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The History of Harvard's Commencement, Explained
Memorial Hall Commons may once again be visited with throngs of students as large as those which crowded the hall at the height of its popularity if rumors which are current about the Yard materialize.
Scores of students who have seldom been inside the Dining Hall, have decided to take advantage of their last opportunity to eat in the historic commons, which will close its doors on Saturday evening after 50 years of service.
Since 1874 Memorial Hall has served meals to generation after generation of Harvard men. From the first it was very popular, though there were repeated criticisms of the food even then. In spite of adverse comment, however, Memorial Hall increased steadily in the esteem of the University body until about 25 years ago. It was thronged with students who formed in groups at the "club" tables, or ate singly at "hotel" tables in a hit-or-miss fashion. Since then, however, its fortunes have slowly declined until a few days ago President Lowell was forced to announce that the Hall would be closed on Saturday.
Since then, newspapers throughout the country have lamented the closing of Memorial, and apparently the students at the University are planning to attend meals on masse on Saturday as a farewell tribute to the passing of this time-honored institution.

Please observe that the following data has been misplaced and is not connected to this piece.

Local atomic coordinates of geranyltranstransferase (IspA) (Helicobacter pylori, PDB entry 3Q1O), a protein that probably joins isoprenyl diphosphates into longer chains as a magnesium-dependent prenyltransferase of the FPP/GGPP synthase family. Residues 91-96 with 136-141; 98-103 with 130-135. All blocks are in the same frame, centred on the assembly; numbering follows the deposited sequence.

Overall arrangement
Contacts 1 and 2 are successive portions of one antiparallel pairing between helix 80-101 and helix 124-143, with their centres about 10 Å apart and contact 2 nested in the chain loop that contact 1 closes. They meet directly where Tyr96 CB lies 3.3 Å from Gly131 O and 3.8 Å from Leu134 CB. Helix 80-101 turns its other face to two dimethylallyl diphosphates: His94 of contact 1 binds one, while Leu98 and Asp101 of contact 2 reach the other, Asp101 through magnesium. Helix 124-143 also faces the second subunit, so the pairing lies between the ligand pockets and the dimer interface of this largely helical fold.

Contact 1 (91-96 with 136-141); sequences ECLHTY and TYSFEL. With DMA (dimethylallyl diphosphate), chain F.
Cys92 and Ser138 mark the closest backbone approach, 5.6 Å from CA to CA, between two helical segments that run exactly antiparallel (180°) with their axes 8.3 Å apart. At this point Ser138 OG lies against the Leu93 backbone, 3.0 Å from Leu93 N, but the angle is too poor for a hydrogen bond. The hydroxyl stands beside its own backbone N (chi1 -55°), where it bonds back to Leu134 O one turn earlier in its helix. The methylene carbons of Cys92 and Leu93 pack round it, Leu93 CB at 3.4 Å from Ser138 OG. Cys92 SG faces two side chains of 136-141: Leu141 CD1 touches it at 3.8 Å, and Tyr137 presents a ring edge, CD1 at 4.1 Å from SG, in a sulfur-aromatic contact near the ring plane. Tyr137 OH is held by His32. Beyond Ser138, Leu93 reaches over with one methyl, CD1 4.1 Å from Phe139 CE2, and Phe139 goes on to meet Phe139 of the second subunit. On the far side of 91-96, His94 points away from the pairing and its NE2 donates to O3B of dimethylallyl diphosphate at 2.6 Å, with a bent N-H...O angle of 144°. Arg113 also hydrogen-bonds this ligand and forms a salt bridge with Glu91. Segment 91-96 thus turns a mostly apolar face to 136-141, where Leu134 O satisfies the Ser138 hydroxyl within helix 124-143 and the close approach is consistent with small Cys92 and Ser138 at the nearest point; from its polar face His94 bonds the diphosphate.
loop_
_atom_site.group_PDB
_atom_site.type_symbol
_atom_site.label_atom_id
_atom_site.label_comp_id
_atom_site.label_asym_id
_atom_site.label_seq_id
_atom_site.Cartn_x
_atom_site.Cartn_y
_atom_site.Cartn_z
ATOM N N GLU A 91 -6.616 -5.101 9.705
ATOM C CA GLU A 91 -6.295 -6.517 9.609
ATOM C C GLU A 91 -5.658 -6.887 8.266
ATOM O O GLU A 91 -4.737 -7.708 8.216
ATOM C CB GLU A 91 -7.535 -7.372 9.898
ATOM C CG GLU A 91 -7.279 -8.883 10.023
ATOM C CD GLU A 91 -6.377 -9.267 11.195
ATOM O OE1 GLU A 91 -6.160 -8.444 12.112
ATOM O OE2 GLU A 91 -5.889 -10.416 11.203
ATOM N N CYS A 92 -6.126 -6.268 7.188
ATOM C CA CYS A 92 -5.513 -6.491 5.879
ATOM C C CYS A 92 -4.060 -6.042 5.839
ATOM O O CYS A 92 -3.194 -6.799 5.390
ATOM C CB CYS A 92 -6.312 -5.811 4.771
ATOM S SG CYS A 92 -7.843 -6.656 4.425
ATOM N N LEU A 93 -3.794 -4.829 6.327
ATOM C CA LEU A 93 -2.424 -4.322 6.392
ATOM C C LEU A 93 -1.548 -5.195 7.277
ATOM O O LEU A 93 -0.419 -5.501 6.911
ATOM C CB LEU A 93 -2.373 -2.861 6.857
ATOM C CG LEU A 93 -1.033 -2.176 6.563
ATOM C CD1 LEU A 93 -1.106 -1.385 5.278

When Manager B. M. Wing of the Dining Hall was informed of the reports which have been in circulation, he said that he would take up the matter of making special preparations for the closing meals with President Lowell. He held out hope for a special dinner for the evening, so the crowds who throng the commons tomorrow evening will sit at a festive board which may recall the days of old when delicacies were piled upon the tables for the men of '74 at the first meal Memorial Hall ever served, 50 years before its last.
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